Africa’s Growth Puzzle: Better Ways to Fill Infrastructure Gaps


The issue of reviving or maintaining economic growth is a the forefront of policymakers’ minds all around the world. Of course, the policies needed to achieve that differ from region-to-region, country-to-country.

For many countries in Africa, weak infrastructure is an obstacle to raising growth.

In a recent interview with IMF Survey online magazine, Andrew Berg of the IMF’s Research Department (and one of our contributing bloggers) discusses the challenge of overcoming what he calls a “tremendous infrastructure deficit”, an issue that “affects all levels of society and all aspects. It affects health, education and growth.”

The issue is complicated further by the many competing demands these countries face. “We are talking about the need for infrastructure development, but we could be talking about how incredibly important it is to spend on AIDS, health, education, or any number of things,” says Berg.

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Tipping the Scales—Rebalancing Growth in Asia


By Anoop Singh

(Version in 中文 and 日本語)

The center of global economic growth is moving from the West to Asia, in particular emerging Asia and China.

But, left unattended, the economic imbalances that have emerged with this shift in power could test the sustainability of global growth.

How to achieve this rebalancing is a key theme of a new book from the IMF, launched in Hong Kong, on Rebalancing Growth in Asia—Economic Dimensions for China.

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South Africa’s Unemployment Puzzle


By Abebe Aemro Selassie

Among the havoc wrought by the global financial crisis, unemployment ranks at the top. This discussion often focuses on the situation in advanced countries. Unemployment in the United States, for example, continues to hover around 9 percent.

Take that and double it. Then you can begin—yes, just begin—to get a sense of the magnitude of the problem in South Africa. Unemployment in South Africa now stands at some 24 percent. Youth unemployment is phenomenally higher still at some 50 percent. Continue reading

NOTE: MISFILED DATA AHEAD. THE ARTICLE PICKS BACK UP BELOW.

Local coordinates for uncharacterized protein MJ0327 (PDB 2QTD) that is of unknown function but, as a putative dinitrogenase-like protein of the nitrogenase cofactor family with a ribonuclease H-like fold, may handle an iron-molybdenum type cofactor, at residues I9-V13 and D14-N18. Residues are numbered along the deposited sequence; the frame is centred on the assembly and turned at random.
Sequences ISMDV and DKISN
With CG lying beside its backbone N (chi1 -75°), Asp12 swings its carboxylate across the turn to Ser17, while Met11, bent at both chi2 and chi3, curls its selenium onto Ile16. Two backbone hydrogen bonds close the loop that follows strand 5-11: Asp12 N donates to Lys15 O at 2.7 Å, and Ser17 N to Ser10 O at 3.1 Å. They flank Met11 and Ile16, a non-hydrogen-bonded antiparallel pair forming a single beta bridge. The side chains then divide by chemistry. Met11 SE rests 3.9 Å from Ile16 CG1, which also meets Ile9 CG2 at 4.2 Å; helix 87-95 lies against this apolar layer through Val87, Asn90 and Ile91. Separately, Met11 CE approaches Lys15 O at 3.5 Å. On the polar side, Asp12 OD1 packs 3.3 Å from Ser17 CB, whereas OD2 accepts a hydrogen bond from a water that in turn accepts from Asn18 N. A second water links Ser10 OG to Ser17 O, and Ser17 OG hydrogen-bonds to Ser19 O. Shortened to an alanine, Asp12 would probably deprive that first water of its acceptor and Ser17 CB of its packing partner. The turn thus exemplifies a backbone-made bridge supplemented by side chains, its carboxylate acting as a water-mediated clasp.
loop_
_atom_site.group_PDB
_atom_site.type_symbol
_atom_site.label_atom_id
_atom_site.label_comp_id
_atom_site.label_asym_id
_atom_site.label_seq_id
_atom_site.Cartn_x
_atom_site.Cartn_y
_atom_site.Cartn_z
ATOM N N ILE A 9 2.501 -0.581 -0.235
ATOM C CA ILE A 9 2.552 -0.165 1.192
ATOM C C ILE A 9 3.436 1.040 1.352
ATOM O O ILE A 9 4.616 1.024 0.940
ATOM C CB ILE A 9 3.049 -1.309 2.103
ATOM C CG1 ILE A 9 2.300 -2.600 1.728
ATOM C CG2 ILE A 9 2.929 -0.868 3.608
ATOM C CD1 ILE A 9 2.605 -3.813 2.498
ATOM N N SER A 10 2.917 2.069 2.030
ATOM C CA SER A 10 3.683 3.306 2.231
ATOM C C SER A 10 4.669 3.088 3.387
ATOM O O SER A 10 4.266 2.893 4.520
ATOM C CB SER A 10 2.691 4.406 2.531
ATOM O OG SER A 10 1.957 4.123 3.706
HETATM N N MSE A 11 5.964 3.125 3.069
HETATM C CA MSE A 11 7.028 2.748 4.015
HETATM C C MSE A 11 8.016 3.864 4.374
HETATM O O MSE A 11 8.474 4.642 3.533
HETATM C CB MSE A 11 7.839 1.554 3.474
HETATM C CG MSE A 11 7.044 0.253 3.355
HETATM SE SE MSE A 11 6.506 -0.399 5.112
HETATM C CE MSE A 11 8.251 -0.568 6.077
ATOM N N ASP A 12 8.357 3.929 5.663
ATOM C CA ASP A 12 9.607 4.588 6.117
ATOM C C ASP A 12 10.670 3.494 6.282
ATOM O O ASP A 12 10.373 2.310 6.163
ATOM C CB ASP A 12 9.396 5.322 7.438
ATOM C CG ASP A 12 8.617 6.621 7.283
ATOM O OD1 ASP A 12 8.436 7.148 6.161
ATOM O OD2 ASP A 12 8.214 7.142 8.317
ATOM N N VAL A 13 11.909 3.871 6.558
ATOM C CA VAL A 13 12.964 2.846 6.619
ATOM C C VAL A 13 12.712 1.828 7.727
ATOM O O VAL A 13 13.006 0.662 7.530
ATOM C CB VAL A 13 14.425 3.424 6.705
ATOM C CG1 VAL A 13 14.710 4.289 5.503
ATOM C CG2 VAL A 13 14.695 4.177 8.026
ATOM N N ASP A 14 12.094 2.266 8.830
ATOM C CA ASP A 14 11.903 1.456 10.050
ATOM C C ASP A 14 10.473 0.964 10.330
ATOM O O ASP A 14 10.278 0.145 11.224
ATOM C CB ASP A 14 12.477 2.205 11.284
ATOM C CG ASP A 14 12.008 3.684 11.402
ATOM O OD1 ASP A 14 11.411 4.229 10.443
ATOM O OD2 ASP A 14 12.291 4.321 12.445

Bridges to Growth, Not Roads to Nowhere: Scaling Up Infrastructure Investment in Low-Income Countries


By Hugh Bredenkamp and Roger Nord

(Version in  Français )

For low-income countries, the absence of reliable infrastructure—roads, railways, ports, but also power supply—has become an increasingly binding constraint on growth. And we know that investment in infrastructure can raise productivity, boost growth, and help reduce poverty. But as straightforward as it sounds, getting investment decisions right is no easy feat.

For starters, low-income countries have massive investment needs. The World Bank has estimated that, in sub-Saharan Africa alone, the total financing need is around $93 billion per year. And one third of this still unfunded.

Even when financing is available, there’s a raft of other issues to tackle. What investments offer the biggest boost to growth? How much investment is needed and by whom? How to finance this investment without taking on too much debt? Continue reading

The Two Rebalancing Acts


By Olivier Blanchard

Achieving a “strong, balanced, and sustained world recovery”—to quote from the goal set in Pittsburgh by the G-20—was never going to be easy. It requires much more than just going back to business as usual. It requires two fundamental and complex economic rebalancing acts.

First, internal rebalancing. When private demand collapsed, fiscal stimulus helped reduce the fall in output. This helped avoid the worst. But private demand must now become strong enough to take the lead and sustain growth, while fiscal stimulus gives way to fiscal consolidation.

The second is external rebalancing. Many advanced countries, most notably the United States, relied excessively on domestic demand before the crisis, and they must now rely more on net exports. Many emerging market countries, most notably China, had relied excessively on net exports, but must now look to domestic demand. Continue reading

Making up for Lost Time: Getting Back on Track to the Millennium Development Goals


By Hugh Bredenkamp and Catherine Pattillo

Many of the world’s macroeconomists—including here in the IMF—are currently busy reading the daily tea-leaves, attempting to divine whether the sputtering recovery in the advanced economies will hold, and gradually pick up steam, or fall back into the notorious “double dip.”

There is a huge amount at stake here, not only for the millions of unemployed in the developed world, but also for the many hundreds of millions of our fellow global citizens in developing countries who live in dire poverty, without access to proper health, education, or sanitation. The world’s economies are now closely interconnected, and the fate of those in poor countries is tied, increasingly, to that of the richest. Continue reading

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